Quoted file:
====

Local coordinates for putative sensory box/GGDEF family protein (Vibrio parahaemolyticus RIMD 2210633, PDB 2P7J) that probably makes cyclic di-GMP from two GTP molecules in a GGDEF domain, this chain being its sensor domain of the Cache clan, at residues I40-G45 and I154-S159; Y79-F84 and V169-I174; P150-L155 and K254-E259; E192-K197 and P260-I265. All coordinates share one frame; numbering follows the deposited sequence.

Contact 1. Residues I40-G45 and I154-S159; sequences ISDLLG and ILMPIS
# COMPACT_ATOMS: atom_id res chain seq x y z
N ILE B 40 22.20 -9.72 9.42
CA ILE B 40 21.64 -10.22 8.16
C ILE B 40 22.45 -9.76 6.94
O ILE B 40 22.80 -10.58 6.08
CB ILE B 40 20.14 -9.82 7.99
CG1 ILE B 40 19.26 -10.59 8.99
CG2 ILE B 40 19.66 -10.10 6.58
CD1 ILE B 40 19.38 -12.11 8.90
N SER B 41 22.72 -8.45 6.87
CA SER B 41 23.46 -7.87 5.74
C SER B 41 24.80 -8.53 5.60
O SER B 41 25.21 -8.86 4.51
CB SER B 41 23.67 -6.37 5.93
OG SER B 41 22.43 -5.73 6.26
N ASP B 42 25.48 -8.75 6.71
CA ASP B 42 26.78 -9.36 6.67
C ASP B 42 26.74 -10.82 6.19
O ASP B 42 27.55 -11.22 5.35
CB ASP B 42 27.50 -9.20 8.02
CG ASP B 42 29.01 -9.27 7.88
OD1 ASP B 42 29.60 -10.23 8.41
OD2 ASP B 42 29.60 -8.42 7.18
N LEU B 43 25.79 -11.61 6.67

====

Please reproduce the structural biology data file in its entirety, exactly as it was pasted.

Local coordinates for putative sensory box/GGDEF family protein (Vibrio parahaemolyticus RIMD 2210633, PDB 2P7J) that probably makes cyclic di-GMP from two GTP molecules in a GGDEF domain, this chain being its sensor domain of the Cache clan, at residues I40-G45 and I154-S159; Y79-F84 and V169-I174; P150-L155 and K254-E259; E192-K197 and P260-I265. All coordinates share one frame; numbering follows the deposited sequence.

Contact 1. Residues I40-G45 and I154-S159; sequences ISDLLG and ILMPIS
# COMPACT_ATOMS: atom_id res chain seq x y z
N ILE B 40 22.20 -9.72 9.42
CA ILE B 40 21.64 -10.22 8.16
C ILE B 40 22.45 -9.76 6.94
O ILE B 40 22.80 -10.58 6.08
CB ILE B 40 20.14 -9.82 7.99
CG1 ILE B 40 19.26 -10.59 8.99
CG2 ILE B 40 19.66 -10.10 6.58
CD1 ILE B 40 19.38 -12.11 8.90
N SER B 41 22.72 -8.45 6.87
CA SER B 41 23.46 -7.87 5.74
C SER B 41 24.80 -8.53 5.60
O SER B 41 25.21 -8.86 4.51
CB SER B 41 23.67 -6.37 5.93
OG SER B 41 22.43 -5.73 6.26
N ASP B 42 25.48 -8.75 6.71
CA ASP B 42 26.78 -9.36 6.67
C ASP B 42 26.74 -10.82 6.19
O ASP B 42 27.55 -11.22 5.35
CB ASP B 42 27.50 -9.20 8.02
CG ASP B 42 29.01 -9.27 7.88
OD1 ASP B 42 29.60 -10.23 8.41
OD2 ASP B 42 29.60 -8.42 7.18
N LEU B 43 25.79 -11.61 6.67